Easter has always been one of my favorite times of year, but that might have something to do with all the pretty pastel candy around! While dyeing Easter eggs has always been a family tradition, we’ve never used anything other than the fun tablets that dissolve in vinegar and water. Those little tablets will always have a special place in my heart, but I’ve always wanted to try to dye eggs without our friends Red no. 5 and Blue no. 6.
You will need:
Plain white eggs, at least one dozen
Cups/mugs for dyeing
Yellow onion skins
Red onion skins
Step 1: Assemble and Prep. After getting everything you need, cover your work area if necessary (Turmeric and beet STAIN). The general ration I used was two cups of water and two tablespoons of vinegar combined with the dyeing agent. I used the skin of four smaller yellow onions, and three bigger red onions, one tablespoon of turmeric, a half cup of frozen blueberries, and two beets. I brewed the coffee as normal, or you could use two tablespoons ground coffee and follow the steps below.
Step 2: Boil your eggs. I put my dozen eggs in the saucepan with enough water to cover, and heated on high heat until boiling. After they were boiling I turned off the heat and covered them, but left them on the burner for 11 minutes. After eleven minutes I put the pan in the sink and started running cold water over the eggs to cool them.
Step 3: Creating the dyes. I mixed the water, vinegar and dyeing agent in a saucepan (stainless steel is best) over high heat until it was boiling. I let it boil for about five minutes for the onion skins, but the beets and turmeric didn’t need as long. Once the water is a bright color, strain the liquid into a small bowl or mug, and throw out the solids.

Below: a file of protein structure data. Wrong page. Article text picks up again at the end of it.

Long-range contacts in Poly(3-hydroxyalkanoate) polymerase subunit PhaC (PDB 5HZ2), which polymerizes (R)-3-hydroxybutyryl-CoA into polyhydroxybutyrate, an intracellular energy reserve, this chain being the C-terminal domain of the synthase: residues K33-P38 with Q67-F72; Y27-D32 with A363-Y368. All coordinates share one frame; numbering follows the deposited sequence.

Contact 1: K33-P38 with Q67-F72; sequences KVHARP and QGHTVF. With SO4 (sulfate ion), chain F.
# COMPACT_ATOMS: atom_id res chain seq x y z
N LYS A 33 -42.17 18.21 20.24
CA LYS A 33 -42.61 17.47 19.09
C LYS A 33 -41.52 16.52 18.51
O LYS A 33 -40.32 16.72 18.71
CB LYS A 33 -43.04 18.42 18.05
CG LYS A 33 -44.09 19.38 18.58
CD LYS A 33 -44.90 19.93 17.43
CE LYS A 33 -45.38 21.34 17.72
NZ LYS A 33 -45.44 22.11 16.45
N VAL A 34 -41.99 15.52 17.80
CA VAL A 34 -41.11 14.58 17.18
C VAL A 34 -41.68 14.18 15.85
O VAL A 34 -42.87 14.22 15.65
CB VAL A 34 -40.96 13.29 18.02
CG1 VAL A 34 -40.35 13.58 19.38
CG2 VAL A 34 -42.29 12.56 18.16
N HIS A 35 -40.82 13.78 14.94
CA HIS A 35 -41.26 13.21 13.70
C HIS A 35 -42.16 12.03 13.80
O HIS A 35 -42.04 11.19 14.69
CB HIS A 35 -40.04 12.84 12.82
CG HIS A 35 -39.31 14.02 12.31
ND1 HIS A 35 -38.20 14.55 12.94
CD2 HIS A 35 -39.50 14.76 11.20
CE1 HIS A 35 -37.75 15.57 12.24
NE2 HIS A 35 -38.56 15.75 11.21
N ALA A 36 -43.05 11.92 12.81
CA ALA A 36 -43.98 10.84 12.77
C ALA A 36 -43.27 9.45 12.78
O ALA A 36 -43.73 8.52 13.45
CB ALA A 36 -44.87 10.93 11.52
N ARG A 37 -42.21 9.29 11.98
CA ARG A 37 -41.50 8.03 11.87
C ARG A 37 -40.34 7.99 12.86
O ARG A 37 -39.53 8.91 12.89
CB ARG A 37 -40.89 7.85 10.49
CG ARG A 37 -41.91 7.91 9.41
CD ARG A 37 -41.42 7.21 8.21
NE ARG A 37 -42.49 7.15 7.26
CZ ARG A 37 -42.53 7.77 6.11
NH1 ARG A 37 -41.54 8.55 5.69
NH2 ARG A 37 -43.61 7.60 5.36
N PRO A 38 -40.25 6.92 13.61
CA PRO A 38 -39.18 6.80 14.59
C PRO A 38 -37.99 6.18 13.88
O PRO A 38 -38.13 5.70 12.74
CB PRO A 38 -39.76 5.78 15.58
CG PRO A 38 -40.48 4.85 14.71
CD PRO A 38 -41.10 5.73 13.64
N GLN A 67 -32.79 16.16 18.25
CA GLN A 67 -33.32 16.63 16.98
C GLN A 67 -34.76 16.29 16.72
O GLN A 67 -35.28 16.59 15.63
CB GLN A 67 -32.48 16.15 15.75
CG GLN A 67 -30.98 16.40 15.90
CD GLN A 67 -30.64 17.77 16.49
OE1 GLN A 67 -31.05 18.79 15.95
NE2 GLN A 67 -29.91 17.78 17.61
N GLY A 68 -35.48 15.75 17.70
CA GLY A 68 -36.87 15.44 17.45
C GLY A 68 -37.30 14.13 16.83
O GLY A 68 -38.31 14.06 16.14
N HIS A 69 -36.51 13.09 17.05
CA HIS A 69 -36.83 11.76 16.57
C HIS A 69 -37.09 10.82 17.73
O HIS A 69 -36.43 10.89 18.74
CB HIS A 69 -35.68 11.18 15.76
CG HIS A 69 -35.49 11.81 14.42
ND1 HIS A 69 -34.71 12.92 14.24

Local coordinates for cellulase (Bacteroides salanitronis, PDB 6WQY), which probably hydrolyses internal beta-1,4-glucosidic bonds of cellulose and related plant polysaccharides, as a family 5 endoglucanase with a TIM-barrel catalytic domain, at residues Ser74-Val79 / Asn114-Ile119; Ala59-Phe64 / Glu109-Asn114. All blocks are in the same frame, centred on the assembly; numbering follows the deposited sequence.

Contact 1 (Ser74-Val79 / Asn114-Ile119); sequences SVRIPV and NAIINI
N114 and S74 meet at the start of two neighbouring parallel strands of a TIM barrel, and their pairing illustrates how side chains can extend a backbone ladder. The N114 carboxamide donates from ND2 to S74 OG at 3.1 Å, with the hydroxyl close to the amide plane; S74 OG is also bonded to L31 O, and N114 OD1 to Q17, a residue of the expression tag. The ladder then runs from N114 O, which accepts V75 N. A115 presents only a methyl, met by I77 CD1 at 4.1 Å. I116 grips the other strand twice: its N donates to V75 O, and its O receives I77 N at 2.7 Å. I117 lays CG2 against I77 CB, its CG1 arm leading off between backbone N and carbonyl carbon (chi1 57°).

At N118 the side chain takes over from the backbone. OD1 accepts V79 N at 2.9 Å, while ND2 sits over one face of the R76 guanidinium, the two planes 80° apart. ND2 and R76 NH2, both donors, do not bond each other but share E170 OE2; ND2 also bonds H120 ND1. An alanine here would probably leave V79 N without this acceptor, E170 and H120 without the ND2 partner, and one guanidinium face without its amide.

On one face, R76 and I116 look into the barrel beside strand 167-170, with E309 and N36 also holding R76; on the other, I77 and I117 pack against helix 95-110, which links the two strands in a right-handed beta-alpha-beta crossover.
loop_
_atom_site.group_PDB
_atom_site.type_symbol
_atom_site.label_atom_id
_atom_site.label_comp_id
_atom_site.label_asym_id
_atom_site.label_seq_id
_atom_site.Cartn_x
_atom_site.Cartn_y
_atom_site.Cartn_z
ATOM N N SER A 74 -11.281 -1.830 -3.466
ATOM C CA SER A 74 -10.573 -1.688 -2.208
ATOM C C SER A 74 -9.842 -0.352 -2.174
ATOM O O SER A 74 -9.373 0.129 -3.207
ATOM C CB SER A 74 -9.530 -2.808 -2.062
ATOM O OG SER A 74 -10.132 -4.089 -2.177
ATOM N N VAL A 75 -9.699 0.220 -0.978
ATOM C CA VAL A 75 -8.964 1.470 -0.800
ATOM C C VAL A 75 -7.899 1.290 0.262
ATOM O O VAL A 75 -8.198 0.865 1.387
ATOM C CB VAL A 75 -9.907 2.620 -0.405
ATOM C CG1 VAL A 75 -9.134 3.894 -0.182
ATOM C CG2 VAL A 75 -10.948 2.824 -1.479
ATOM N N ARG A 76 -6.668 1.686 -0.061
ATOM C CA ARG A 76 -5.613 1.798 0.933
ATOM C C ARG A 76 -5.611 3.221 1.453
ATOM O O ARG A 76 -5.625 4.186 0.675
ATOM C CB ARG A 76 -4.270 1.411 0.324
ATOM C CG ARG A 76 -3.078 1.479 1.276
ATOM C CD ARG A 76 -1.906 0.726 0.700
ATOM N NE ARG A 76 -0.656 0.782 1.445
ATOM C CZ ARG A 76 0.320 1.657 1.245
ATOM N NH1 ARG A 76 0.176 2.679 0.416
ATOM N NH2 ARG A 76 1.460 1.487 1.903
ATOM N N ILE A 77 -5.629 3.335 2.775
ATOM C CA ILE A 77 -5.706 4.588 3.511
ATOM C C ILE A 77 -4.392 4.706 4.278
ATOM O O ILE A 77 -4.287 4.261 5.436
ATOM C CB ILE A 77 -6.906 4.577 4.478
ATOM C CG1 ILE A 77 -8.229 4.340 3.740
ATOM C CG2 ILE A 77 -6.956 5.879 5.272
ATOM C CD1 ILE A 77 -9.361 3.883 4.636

Step 4: Dyeing the eggs. My first round I left all the eggs in the liquids for about 30 minutes (natural dyes take longer). After pulling them out, I realized that the coffee and blueberries weren’t very vibrant. I was fine with the coffee, but the blueberry egg had barely changed. I decided to repeat the process of creating the blueberry dye, but I boiled the two eggs right in the water with the blueberries. This provided a darker blue that I was happy with.
inal Thoughts: I think that if I were to repeat the process I'd probably try boiling some of the eggs in with the dye. I think it might produce other colors. I'd also love to try dyeing with red cabbage, dill, or Red Zinger tea.